Once there was a 'fraidy cat,
A small and timid lady cat,
Long on tail but rather short on wits.
A bird or frog could scare her, dear,
And she would run in terror, dear,
From every moth or butterfly that flits.
One morning, in a spacious room
Where shadows shed a gracious gloom,
She spied a mouse—and nearly lost her mind!
Tail high, she turned and sped away;
Indeed, poor 'Fraidy fled away
So fast, she almost left herself behind!
Though scared, at first, to face the cat,
The mouse began to chase the cat—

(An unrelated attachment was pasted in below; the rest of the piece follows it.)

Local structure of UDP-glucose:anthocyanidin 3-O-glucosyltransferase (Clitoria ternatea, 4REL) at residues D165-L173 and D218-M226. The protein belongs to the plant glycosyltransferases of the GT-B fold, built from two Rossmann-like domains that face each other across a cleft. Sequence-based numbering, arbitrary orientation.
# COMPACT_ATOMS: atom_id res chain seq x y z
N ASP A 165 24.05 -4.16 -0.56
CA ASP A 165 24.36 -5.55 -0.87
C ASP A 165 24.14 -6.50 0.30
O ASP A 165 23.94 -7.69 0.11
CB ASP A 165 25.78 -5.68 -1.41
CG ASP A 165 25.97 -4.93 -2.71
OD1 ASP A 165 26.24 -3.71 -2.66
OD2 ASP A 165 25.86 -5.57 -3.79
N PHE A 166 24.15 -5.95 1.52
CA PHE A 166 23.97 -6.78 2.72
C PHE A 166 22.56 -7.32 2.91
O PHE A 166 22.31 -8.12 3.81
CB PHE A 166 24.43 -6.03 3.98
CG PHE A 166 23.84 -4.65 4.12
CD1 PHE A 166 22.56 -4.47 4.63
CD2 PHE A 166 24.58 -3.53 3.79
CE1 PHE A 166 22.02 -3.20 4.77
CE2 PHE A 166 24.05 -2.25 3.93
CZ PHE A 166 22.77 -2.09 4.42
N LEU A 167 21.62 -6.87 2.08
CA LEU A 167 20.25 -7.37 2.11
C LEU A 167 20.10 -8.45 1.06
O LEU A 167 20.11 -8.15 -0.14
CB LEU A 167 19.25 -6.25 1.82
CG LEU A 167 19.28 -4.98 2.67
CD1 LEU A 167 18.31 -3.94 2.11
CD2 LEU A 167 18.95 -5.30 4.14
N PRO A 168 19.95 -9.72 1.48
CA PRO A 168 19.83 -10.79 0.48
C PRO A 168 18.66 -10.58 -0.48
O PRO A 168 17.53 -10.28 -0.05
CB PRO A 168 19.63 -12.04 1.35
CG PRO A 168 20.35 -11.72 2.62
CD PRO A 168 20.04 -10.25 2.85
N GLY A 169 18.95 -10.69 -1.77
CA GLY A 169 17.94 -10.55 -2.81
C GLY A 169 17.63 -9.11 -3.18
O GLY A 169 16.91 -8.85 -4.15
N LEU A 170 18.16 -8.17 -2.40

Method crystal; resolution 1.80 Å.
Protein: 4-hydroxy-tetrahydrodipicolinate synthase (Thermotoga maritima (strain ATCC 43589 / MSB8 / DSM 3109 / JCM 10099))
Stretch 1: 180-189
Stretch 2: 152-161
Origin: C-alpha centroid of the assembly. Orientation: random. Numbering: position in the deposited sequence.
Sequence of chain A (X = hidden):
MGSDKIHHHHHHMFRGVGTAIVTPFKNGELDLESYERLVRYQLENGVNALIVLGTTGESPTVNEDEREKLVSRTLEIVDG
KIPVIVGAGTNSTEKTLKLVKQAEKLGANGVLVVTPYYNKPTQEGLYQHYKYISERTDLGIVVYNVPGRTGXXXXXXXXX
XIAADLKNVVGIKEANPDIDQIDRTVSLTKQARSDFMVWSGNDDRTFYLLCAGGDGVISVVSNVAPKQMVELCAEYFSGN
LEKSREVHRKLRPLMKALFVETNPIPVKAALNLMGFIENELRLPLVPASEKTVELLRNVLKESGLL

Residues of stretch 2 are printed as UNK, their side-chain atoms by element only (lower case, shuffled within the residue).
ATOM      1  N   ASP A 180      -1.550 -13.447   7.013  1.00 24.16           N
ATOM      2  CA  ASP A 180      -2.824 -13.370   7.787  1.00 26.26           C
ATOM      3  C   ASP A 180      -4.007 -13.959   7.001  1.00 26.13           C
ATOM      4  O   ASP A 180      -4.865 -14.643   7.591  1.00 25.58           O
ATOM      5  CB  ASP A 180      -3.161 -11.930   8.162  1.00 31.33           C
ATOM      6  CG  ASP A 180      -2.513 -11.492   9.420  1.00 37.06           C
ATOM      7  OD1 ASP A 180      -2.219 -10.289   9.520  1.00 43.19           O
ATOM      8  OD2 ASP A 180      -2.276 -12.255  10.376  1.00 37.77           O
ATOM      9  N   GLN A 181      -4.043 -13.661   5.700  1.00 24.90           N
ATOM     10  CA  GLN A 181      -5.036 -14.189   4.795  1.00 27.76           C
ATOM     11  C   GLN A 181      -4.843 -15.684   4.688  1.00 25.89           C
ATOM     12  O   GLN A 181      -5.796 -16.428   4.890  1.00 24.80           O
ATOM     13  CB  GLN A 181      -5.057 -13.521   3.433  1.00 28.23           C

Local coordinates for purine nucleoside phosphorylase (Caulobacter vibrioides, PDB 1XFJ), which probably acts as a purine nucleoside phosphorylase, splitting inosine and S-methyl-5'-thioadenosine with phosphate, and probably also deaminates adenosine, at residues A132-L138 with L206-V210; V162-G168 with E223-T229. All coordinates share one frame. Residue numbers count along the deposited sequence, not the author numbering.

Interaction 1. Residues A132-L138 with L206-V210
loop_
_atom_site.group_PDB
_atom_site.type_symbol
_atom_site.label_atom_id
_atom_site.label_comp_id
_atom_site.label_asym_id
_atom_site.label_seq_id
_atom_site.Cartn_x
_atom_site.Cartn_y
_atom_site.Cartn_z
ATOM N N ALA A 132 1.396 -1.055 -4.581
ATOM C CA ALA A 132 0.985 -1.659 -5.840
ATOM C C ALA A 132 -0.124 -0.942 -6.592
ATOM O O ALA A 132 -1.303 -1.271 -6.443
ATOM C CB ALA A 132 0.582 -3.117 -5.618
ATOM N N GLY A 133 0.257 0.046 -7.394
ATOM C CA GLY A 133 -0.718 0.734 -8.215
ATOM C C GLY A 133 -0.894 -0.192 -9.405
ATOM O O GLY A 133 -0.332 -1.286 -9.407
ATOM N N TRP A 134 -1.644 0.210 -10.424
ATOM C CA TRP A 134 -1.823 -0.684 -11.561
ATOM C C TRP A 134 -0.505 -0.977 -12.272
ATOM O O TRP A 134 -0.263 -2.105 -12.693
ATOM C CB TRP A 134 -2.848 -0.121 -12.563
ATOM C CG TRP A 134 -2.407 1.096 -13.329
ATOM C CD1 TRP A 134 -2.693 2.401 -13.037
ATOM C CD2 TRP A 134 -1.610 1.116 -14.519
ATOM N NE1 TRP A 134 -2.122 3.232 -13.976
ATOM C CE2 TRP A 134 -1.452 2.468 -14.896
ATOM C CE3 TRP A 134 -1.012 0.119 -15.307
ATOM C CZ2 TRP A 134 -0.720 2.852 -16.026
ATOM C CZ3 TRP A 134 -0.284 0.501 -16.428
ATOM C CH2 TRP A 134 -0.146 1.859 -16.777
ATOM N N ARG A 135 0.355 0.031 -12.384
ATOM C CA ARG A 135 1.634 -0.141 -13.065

And finally, emboldened by her wail,
He made a merry beeline, dear,
For that unwary feline, dear,
And caught her by her small, convenient tail.
"I'd like to be your friend," said he.
"You've set me up no end, you see;
I used to slink and creep about the house.
There's really nothing drearier
Than feeling so inferior!
I wonder, Ma'am, if you could like a mouse?"
'Fraidy Cat is older, now,
And since she's also bolder, now,
The mouse and she became good friends for life.
He often gives her ear a kiss,
And in return, my dear, for this,
She baby‑sits for Mr. Mouse's wife!